Data collected from the New Horizons space probe’s 2019 flyby of a snowman-shaped object at the edge of the solar system has settled a debate about how the early solar system formed.
Previously, there had been two prevailing theories regarding how this happened: either the matter in the proto-planetary disk smashed together violently—eventually forming the Sun, planets and other bodies within the system—or the matter involved clumped together in a much more gentle fashion. The data gathered by New Horizons of Arrokoth, an object 6.7 billion kilometers (4.2 billion miles) from the Sun that appears to have remained well preserved since the solar system‘s formation nearly 4.6 billion years ago, appears to have settled that debate.
“There was the prevailing theory from the late 1960s of violent collisions and a more recent emerging theory of gentle accumulation,” explains Dr Alan Stern, the principal investigator of the New Horizons mission. “One is dust and the other is the only one standing. This rarely happens in planetary science, but today we have settled the matter.”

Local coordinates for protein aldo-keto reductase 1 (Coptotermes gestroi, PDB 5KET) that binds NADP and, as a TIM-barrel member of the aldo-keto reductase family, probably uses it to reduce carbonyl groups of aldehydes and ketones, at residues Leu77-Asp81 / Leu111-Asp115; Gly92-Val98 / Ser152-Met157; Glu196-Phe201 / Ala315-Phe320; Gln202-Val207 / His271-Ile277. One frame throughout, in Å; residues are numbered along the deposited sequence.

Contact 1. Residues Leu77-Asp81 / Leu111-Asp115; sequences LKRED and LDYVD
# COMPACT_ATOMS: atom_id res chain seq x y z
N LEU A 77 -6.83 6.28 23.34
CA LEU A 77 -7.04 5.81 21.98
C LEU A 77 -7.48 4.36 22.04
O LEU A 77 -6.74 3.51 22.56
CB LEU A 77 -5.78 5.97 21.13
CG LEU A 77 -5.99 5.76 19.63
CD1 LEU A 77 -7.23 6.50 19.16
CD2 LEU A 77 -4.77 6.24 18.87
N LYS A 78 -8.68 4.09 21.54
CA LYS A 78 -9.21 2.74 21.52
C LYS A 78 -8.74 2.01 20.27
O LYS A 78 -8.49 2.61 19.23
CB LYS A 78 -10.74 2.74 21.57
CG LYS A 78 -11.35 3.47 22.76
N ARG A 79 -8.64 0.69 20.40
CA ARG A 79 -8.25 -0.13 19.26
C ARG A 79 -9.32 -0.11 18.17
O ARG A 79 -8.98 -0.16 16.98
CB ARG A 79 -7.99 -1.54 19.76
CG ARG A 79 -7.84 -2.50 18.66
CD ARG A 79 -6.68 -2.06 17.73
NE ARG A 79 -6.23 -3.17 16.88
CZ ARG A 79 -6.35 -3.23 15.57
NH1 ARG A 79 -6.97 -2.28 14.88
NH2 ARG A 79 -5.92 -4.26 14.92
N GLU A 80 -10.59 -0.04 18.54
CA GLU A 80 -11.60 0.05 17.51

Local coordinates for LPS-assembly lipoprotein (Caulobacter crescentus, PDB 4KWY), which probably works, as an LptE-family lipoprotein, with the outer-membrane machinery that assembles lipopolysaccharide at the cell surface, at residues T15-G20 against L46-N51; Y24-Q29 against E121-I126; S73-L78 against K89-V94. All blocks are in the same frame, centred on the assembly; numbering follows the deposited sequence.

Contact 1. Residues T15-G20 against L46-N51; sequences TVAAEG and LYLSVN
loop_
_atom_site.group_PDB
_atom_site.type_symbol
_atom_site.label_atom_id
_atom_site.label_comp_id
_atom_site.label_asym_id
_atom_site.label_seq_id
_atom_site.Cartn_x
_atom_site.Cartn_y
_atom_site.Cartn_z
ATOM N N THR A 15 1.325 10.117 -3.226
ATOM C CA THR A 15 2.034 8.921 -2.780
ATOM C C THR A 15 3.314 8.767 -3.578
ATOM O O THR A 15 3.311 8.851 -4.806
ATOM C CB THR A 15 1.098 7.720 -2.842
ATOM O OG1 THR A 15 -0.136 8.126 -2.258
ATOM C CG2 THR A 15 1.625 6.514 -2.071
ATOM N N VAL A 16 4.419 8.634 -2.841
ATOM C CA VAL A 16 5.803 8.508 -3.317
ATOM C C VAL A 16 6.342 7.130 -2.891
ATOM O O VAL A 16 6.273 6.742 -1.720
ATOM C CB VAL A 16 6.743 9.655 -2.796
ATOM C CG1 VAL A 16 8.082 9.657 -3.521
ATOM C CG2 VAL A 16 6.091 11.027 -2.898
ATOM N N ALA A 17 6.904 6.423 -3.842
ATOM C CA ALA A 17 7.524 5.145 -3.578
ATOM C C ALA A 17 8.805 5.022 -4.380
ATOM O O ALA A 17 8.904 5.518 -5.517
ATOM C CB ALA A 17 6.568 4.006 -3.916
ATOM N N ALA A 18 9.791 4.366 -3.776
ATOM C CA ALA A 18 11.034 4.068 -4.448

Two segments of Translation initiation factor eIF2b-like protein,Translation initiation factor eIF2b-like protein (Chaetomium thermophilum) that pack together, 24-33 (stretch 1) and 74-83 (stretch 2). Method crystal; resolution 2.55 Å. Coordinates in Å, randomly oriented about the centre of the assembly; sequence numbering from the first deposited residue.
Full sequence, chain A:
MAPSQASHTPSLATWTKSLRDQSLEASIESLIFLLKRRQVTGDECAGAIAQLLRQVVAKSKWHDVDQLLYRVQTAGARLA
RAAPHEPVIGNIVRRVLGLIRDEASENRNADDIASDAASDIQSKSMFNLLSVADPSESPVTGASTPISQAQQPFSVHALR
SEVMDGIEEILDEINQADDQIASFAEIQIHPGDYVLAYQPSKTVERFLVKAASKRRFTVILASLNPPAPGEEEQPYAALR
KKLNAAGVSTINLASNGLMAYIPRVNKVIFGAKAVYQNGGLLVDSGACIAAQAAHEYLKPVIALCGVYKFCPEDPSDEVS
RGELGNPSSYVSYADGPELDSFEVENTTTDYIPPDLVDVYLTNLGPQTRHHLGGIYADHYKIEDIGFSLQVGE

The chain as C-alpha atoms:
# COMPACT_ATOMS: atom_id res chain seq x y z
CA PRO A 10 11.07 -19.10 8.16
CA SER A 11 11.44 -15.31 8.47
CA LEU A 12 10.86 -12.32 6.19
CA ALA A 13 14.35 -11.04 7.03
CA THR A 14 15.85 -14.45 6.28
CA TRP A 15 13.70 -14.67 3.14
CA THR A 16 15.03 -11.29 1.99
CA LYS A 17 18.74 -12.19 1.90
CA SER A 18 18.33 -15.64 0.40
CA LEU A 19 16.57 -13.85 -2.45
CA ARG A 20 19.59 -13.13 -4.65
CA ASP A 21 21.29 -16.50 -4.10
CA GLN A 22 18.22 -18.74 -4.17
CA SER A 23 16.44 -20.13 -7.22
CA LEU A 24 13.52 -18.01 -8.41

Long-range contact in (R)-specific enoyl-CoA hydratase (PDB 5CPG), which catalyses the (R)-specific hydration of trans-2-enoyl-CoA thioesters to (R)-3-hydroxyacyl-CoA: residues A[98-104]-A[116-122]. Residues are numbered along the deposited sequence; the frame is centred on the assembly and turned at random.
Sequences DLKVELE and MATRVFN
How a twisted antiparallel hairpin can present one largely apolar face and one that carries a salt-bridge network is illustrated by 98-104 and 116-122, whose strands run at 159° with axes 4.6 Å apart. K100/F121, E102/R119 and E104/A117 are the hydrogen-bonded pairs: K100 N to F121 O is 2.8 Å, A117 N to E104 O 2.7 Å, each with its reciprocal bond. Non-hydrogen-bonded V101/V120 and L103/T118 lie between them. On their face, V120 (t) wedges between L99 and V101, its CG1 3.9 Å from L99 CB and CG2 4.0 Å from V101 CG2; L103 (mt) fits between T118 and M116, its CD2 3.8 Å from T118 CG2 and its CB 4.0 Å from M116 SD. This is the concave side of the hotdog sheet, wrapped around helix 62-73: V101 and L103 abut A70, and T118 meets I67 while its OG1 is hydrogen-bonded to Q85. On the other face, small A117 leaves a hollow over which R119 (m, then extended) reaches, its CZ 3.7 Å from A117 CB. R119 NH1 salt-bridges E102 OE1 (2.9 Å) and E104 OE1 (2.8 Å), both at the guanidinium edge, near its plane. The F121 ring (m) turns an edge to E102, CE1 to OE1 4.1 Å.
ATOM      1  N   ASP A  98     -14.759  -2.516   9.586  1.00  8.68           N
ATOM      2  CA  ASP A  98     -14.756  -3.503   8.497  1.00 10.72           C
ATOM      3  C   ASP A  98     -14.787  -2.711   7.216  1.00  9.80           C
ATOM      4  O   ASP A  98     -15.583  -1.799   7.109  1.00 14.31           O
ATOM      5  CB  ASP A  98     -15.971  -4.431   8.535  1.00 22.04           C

Arrokoth, formerly called Ultima Thule, is a celestial body called a contact binary, a single entity formed from two smaller objects that wound up in an orbit so close that they eventually came to settle on one another, resulting in Arrokoth’s distinctive snowman-like shape.
Arrokoth’s larger lobe appears to have formed from eight or more smaller objects that fused together before the 21 kilometer (13 mile) object connected with its smaller (15 kilometer/9 mile-wide) companion. Both lobes show no evidence of a violent impact, showing no stress fractures or flattening, indicating that the two components came into contact gently.
“It is nice to have this evidence because the crashing together theory was a nice theory, but there were some challenges to it,” according to Dr Maggie Aderin-Pocock, co-host of the BBC’s Sky at Night program. “Why did the objects stick together and not bounce apart. There was a lot that didn’t add up.”
Arrokoth is a Powhatan/Algonquian word that is thought to have meant “sky”; unfortunately, the exact meaning and pronunciation of the word remains unknown, as the Powhatan language went extinct in the late 18th century. Arrokoth’s earlier nickname—Ultima Thule, Latin for “farthest Thule”—was meant to allude to the most distant place beyond the borders of the known world. However, the name generated controversy because of its use by Nazi occultists as the supposed mythical origin of the Aryan race.
- Image of Kuiper belt object 486958 Arrokoth taken by New Horizons at 1 January 2019 5:26, 7 minutes before closest approach, from a distance of 6,700 km. via Wikimedia Commons
Subscribers, to watch the subscriber version of the video, first log in then click on Dreamland Subscriber-Only Video Podcast link.